According to an official government site, “only qualified non-EU/EFTA nationals, for example managers, specialists or university graduates with several years of professional experience, may work in Switzerland”. 

For Non-EU/EFTA nationals, however, including people from the UK and US “the number of permits issued is limited”.

And as unskilled and uneducated people from third countries have a much more difficult path to a permanent work / residency permit, their chances of obtaining Swiss citizenship are lower as well.

READ MORE: Nine things you need to know about work permits in Switzerland

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Swiss lawmakers refuse to ease citizenship rules for third-generation immigrants

A parliamentary commission rejects the push for simpler naturalisation rules for Swiss-born grandsons and granddaughters of immigrants.

Swiss lawmakers refuse to ease citizenship rules for third-generation immigrants

Unlike many other countries, being born in Switzerland doesn’t automatically mean the person is Swiss.

If their parents were born abroad and still hold foreign passports, a person will not obtain Swiss citizenship at birth. They are referred to as second or third-generation foreigners.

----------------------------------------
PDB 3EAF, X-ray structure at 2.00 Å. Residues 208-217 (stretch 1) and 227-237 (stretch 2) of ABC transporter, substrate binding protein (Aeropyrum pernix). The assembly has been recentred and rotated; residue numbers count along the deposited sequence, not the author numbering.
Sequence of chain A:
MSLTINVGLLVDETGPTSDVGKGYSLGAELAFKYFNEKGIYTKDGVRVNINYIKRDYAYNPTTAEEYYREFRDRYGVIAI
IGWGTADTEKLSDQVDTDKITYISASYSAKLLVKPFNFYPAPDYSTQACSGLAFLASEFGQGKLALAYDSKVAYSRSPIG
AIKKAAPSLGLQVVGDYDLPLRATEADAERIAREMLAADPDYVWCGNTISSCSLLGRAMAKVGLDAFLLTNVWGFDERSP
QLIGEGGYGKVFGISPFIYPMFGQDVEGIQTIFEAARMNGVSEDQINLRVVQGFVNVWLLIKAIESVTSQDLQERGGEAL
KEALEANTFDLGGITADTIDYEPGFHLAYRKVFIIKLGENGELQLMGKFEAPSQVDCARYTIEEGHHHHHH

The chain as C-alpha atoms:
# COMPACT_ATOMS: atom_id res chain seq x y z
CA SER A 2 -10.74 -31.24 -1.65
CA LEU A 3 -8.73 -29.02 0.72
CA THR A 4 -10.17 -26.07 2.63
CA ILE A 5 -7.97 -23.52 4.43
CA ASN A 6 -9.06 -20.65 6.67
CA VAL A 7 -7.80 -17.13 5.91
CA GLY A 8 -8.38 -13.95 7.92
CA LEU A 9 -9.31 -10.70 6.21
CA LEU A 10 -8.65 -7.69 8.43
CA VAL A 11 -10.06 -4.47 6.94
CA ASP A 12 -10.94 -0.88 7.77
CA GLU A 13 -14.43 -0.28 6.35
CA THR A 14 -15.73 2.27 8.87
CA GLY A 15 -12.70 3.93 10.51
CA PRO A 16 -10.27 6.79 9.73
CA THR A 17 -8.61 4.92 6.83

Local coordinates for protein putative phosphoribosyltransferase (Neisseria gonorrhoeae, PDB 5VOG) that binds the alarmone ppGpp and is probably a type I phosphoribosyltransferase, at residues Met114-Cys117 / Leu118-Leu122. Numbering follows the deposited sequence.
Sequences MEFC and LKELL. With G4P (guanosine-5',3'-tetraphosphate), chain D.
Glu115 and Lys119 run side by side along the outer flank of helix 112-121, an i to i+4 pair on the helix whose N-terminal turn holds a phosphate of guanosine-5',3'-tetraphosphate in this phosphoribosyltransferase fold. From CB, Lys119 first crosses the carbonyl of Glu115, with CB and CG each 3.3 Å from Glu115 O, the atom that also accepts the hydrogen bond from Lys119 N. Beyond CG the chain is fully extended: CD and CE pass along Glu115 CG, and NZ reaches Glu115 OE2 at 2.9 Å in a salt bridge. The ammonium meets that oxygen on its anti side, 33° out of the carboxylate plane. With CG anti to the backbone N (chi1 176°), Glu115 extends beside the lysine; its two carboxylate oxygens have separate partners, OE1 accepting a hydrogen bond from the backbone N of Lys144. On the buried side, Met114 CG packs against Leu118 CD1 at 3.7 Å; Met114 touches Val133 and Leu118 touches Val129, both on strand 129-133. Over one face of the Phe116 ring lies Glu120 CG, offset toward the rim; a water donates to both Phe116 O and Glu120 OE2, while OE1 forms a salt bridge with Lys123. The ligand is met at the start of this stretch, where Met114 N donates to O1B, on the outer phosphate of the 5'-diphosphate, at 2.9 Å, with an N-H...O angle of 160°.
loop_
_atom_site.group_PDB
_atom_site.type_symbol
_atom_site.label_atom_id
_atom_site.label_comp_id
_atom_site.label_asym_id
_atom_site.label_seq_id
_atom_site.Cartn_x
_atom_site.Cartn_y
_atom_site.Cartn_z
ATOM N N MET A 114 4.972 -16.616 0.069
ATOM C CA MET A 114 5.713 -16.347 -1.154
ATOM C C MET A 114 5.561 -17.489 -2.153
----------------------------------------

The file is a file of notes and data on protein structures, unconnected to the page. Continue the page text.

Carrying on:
Even though they were born in Switzerland and have lived their entire lives here, they have the same nationality as their parents and will continue to be considered as foreigners – until and unless they become naturalised.

But this process is quite complex, as “the obstacles to be overcome are so high that the legal requirements are impossible to meet,” according to a report by the State Secretariat for Migration (SEM).

There have been some motions in the parliament filed by the Social Democratic and Green MPs in favour of at-birth citizenship for the second generation, but so far nothing has come out of these attempts.

And though in 2017 voters approved facilitated naturalisation for the third generation, hurdles still remain, as no progress has been made to date on this issue.

In fact, this week the Political Institutions Commission of the Council of States recommended that the parliament turn down any motions aimed at lowering the obstacles to naturalisation for this group of people.

The reason, according to the Commission, is that facilitated naturalisation for the third generation was introduced only four years ago and “we must now wait for more information on the evolution of the situation before starting a new revision of the law.”

More decisions on this issue will be made during the spring session of the parliament, which will take place from February 27th until March 17th.

In the meantime, access to Swiss nationality for this population group remains “unreasonably bureaucratic,” as in many cases proof required for this process to be successful is difficult to obtain, SEM’s report found.

This article details the criteria that third-generation foreigners must meet in order to obtain Swiss citizenship:

EXPLAINED: Why so few third-generation Swiss are actually ‘Swiss’?

As a result of these strict conditions, which in many cases are impossible to meet, most third-generation foreign nationals don’t even bother to apply for naturalisation: out 25,000 people in this group, only about 800 seek citizenship each year. 

READ MORE: Third generation fast-track naturalisation in Switzerland: What you need to know